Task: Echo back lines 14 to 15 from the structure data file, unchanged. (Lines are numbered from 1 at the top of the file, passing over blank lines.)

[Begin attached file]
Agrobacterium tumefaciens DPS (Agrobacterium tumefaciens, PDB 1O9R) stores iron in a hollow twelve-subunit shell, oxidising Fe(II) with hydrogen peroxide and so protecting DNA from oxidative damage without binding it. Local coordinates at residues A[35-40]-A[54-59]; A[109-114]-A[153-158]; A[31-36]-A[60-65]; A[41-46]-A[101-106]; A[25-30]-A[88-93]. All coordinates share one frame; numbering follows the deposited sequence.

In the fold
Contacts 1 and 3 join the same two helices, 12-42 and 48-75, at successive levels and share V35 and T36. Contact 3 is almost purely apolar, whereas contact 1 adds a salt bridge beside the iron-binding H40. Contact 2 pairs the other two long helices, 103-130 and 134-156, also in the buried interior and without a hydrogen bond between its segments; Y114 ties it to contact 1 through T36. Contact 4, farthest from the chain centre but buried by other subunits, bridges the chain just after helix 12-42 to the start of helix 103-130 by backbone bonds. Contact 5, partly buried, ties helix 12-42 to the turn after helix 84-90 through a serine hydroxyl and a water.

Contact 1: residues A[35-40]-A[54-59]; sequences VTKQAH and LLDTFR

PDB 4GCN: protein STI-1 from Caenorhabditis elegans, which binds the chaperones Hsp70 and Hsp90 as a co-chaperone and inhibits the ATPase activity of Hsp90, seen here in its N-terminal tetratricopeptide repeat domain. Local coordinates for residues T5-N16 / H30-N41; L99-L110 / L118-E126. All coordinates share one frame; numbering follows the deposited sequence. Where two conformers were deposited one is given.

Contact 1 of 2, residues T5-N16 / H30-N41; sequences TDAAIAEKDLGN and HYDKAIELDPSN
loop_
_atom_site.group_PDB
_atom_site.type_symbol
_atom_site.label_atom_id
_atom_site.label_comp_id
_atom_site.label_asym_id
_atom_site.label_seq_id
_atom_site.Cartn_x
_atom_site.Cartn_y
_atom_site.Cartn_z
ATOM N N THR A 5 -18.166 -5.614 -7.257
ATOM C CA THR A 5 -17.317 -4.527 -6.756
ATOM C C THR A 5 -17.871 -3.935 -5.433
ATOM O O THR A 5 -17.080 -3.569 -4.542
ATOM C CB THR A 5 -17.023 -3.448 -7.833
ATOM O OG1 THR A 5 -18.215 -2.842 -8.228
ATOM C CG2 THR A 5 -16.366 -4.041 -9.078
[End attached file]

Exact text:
_atom_site.Cartn_x
_atom_site.Cartn_y